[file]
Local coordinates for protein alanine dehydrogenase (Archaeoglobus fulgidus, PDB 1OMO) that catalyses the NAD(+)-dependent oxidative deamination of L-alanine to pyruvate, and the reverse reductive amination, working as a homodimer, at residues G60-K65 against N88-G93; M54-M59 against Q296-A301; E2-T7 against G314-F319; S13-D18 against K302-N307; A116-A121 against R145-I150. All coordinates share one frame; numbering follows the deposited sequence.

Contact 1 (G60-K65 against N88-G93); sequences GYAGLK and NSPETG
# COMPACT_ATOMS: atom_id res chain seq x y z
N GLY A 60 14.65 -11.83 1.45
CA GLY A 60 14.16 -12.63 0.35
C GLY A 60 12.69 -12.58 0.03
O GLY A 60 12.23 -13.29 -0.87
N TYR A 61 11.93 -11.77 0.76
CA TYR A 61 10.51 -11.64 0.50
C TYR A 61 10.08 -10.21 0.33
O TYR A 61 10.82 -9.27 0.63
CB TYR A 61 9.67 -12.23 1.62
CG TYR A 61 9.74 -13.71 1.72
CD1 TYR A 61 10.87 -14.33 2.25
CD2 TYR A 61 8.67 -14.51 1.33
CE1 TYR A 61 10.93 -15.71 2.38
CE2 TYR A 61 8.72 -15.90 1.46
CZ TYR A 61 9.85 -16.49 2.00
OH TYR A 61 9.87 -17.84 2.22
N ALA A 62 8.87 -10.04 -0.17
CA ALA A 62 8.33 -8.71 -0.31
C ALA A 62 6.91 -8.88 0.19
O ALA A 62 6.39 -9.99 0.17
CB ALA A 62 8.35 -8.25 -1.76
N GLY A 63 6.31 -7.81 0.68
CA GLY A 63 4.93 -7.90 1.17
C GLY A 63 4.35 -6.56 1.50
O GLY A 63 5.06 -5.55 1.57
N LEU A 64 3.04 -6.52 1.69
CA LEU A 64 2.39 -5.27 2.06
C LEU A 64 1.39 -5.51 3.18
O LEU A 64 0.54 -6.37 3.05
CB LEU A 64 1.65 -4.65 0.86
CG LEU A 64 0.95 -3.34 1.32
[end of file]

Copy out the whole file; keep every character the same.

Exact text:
Local coordinates for protein alanine dehydrogenase (Archaeoglobus fulgidus, PDB 1OMO) that catalyses the NAD(+)-dependent oxidative deamination of L-alanine to pyruvate, and the reverse reductive amination, working as a homodimer, at residues G60-K65 against N88-G93; M54-M59 against Q296-A301; E2-T7 against G314-F319; S13-D18 against K302-N307; A116-A121 against R145-I150. All coordinates share one frame; numbering follows the deposited sequence.

Contact 1 (G60-K65 against N88-G93); sequences GYAGLK and NSPETG
# COMPACT_ATOMS: atom_id res chain seq x y z
N GLY A 60 14.65 -11.83 1.45
CA GLY A 60 14.16 -12.63 0.35
C GLY A 60 12.69 -12.58 0.03
O GLY A 60 12.23 -13.29 -0.87
N TYR A 61 11.93 -11.77 0.76
CA TYR A 61 10.51 -11.64 0.50
C TYR A 61 10.08 -10.21 0.33
O TYR A 61 10.82 -9.27 0.63
CB TYR A 61 9.67 -12.23 1.62
CG TYR A 61 9.74 -13.71 1.72
CD1 TYR A 61 10.87 -14.33 2.25
CD2 TYR A 61 8.67 -14.51 1.33
CE1 TYR A 61 10.93 -15.71 2.38
CE2 TYR A 61 8.72 -15.90 1.46
CZ TYR A 61 9.85 -16.49 2.00
OH TYR A 61 9.87 -17.84 2.22
N ALA A 62 8.87 -10.04 -0.17
CA ALA A 62 8.33 -8.71 -0.31
C ALA A 62 6.91 -8.88 0.19
O ALA A 62 6.39 -9.99 0.17
CB ALA A 62 8.35 -8.25 -1.76
N GLY A 63 6.31 -7.81 0.68
CA GLY A 63 4.93 -7.90 1.17
C GLY A 63 4.35 -6.56 1.50
O GLY A 63 5.06 -5.55 1.57
N LEU A 64 3.04 -6.52 1.69
CA LEU A 64 2.39 -5.27 2.06
C LEU A 64 1.39 -5.51 3.18
O LEU A 64 0.54 -6.37 3.05
CB LEU A 64 1.65 -4.65 0.86
CG LEU A 64 0.95 -3.34 1.32